“Close up the honky tonks,” they said.
“No!” came the answer.
And with that, Rich Hope went back to the country, live and delirious, a blue denim devil at the end of an arc stretching all the way from George Jones to the Sadies. Thus began the band unofficially known as His Blue Rich Rangers.
Scott Smith eagerly jumped on board—the hottest pedal steel man in the province, maybe the country, flanked by crisp, lanky Ben Laborie on rhythm guitar, Erik Nielsen injecting Rick Danko distillate on bass, and Hope’s faithful sticksman of 15 years Adrian Mack pulling up the rear.
The sound was funky, cosmic, and almost always on the right side of wild. Sets were long and boozy. Hope would throw a Freddie Fender or Waylon Jennings cover at his boys, they would knock it past the bleachers. Before long, the Rangers couldn’t stuff anymore bodies inside the tiny Main Street venue they called home, so they took to selling out bigger rooms, and then bigger ones.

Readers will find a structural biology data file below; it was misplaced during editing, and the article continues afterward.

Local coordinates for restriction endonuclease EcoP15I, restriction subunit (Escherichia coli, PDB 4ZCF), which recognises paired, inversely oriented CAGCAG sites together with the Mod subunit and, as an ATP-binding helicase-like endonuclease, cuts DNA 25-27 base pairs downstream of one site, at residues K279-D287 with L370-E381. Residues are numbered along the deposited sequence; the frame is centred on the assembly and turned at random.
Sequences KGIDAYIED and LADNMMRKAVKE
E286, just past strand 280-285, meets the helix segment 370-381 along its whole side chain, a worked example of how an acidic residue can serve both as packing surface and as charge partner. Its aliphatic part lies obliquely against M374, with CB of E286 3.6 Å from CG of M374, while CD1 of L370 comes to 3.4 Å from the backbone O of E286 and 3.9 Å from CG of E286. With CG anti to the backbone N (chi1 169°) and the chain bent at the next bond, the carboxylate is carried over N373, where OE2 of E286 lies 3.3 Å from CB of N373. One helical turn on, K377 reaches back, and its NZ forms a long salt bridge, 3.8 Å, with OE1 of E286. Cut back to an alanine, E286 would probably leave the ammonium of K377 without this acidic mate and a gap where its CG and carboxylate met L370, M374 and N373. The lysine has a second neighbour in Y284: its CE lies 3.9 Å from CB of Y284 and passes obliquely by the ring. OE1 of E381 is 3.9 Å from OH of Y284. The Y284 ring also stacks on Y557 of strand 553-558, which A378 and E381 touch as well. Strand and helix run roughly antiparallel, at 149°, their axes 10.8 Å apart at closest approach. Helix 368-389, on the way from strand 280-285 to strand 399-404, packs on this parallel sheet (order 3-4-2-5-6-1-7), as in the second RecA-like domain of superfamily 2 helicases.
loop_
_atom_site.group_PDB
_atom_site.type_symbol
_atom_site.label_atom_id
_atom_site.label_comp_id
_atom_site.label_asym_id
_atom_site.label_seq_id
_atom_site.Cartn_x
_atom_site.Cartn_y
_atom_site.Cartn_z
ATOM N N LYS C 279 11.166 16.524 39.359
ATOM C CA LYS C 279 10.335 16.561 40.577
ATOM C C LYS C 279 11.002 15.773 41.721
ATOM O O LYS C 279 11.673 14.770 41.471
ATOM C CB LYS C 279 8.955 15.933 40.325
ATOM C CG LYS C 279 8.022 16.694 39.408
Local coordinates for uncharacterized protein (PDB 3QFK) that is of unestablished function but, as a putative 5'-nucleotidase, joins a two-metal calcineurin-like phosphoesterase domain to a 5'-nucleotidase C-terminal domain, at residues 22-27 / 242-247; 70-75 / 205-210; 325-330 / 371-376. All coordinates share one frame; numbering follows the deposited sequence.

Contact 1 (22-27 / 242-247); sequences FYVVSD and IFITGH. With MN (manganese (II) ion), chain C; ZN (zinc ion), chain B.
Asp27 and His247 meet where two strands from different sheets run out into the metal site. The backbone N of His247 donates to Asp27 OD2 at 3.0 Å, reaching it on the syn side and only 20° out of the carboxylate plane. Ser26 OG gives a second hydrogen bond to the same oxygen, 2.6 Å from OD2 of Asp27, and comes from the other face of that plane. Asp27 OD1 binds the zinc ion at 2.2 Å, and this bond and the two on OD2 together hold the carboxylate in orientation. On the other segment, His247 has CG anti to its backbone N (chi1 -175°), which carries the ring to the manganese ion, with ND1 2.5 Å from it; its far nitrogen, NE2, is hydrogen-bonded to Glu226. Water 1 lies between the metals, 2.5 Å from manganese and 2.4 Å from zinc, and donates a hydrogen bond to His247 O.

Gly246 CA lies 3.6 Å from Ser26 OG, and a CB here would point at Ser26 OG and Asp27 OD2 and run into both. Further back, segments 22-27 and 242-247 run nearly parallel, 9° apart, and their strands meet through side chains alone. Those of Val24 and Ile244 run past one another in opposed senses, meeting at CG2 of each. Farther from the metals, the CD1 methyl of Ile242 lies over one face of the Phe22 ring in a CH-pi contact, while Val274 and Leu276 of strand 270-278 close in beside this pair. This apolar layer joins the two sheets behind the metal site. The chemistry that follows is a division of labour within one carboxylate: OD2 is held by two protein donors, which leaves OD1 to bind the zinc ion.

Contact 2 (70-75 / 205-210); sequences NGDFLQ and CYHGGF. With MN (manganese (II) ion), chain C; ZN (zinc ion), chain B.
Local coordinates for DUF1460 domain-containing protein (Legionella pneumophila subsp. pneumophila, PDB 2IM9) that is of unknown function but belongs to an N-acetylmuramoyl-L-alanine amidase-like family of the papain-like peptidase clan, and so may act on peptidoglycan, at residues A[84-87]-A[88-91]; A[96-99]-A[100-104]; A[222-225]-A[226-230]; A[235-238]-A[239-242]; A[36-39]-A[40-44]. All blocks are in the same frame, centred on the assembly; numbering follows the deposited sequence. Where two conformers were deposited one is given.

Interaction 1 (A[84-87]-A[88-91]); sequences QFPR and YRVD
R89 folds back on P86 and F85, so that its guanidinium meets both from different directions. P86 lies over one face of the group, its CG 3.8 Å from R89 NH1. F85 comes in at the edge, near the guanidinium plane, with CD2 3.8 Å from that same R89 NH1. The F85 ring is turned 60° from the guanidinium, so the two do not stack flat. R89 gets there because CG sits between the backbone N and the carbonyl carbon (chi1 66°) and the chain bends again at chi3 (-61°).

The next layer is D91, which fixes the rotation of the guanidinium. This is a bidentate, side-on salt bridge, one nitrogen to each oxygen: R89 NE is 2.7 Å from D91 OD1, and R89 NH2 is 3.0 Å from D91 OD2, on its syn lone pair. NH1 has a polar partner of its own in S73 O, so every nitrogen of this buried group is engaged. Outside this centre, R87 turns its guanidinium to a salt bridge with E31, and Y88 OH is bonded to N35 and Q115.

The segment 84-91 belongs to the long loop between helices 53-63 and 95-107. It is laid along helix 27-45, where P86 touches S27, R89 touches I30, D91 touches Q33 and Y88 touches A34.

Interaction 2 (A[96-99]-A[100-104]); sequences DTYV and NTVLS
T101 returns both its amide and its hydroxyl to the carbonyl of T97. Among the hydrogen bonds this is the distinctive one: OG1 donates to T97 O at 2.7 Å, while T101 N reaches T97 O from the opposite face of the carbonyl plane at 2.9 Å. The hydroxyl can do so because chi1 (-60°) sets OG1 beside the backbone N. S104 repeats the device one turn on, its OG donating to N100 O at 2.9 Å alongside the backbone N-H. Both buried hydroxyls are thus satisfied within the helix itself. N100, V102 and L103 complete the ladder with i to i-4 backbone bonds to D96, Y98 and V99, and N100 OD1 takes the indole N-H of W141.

And then they hit the studio. The 45 you hold in your hand—and if you don’t, fix that!—is the Hope-Smith original, “Can’t Get No Lovin’”; a heartbreaker shaped to fit the dimensions of Otis Redding by way of the Burrito Brothers, spiked by horns by way of Vancouver by way of Memphis. The flip side is a song that the Rangers made their own after a hundred sweaty nights, the Doug Sahm-penned roller-rink feelgood hit of your life, “Dynamite Woman.”
There will be more to come, you can count on that, as sure as the Groovies flamed and the Byrds discovered the fifth dimension in shuffle time. By the end of this trip, there’ll be nobody feeling any pain at closing time.
And they’re good lookin’, too.
from Can't Get No Lovin'
track released July 13, 2013
Written by R. Hope/S. Smith copyright 2013 SOCAN. Produced by Mr. Erik P.H. Nielsen at Afterlife Studios, Vancouver, BC.
all rights reserved